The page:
R Street urges Congress not to bail out NFIP without serious reform

The R Street Institute is deeply disappointed that U.S. House leaders have scheduled a vote today on H.R. 2266, a measure that would cancel $16 billion of the National Flood Insurance Program’s debt to taxpayers without making badly needed changes in the program’s structure.

While the measure’s primary purpose to provide emergency supplemental appropriations for victims of Hurricanes Harvey, Irma, Maria and Nate is an important priority, the decision to forgive a debt of this size, rather than raise the program’s borrowing authority, sets a dangerous precedent and sets back the cause of flood insurance reform.

“The fundamental structural problems of the NFIP have long been apparent, which is why it has been included on the Government Accountability Office’s list of high-risk programs since 2006,” R Street Senior Fellow R.J. Lehmann said. “As currently structured, the program loses an average of $1.4 billion every year, subsidizes the premiums of 85 percent of its coastal policyholders and degrades the environment by encouraging development in environmentally sensitive wetlands and coastal barrier islands.”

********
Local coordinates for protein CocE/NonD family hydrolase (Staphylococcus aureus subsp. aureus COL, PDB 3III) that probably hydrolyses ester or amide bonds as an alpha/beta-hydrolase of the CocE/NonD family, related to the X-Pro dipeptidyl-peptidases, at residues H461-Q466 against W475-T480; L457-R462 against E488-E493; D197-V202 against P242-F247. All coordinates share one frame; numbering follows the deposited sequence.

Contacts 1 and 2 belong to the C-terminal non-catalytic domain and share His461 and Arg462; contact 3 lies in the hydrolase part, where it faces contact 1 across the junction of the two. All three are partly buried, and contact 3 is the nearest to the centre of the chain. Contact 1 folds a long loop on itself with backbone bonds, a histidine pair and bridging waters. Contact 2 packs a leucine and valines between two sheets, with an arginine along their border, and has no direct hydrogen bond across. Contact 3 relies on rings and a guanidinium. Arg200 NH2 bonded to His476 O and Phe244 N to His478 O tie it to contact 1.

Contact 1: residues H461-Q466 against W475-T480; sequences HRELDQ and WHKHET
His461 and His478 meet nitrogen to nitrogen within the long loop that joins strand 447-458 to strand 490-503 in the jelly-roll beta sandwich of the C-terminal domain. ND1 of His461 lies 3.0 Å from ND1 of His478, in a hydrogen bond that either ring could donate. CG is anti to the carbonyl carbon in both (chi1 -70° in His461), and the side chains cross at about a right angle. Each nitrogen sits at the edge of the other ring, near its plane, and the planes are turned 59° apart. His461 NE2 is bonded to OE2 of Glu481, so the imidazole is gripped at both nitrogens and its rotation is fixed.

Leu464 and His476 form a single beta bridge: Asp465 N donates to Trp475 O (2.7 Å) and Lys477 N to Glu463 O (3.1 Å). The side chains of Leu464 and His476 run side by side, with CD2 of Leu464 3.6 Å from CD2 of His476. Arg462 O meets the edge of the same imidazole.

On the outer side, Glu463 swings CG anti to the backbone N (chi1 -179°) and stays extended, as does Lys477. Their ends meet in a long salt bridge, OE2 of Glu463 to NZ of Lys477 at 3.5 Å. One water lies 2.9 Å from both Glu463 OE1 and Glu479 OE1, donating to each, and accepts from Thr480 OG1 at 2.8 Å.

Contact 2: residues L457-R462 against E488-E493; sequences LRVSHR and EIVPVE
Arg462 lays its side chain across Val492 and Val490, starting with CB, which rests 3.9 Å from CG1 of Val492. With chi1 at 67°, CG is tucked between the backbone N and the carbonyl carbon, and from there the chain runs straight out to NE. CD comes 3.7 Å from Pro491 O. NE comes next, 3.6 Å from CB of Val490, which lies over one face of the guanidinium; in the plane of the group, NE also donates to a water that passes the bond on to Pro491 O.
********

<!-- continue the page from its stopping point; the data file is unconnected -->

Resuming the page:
“To wipe away billions of dollars that this unsustainable program owes to American taxpayers without taking basic steps to reform its underlying structure is irresponsible and unconscionable,” Lehmann added.

Should the House pass the measure as currently written, R Street urges members of the U.S. Senate to amend the measure to raise the program’s borrowing cap, rather than forgive its debt. The measure also should be paired with the White House’s recommendations to disallow participation in the NFIP for new construction and severe repetitive loss properties; a mandate that the Federal Emergency Management Agency update its floodplain mapping, including through the use of Light Detection Ranging (LIDAR) surveying; and by including the text of S.563, the Flood Insurance Market Parity and Modernization Act, which would clarify which flood insurance policies written by private carriers satisfy the federal mandatory purchase requirement.

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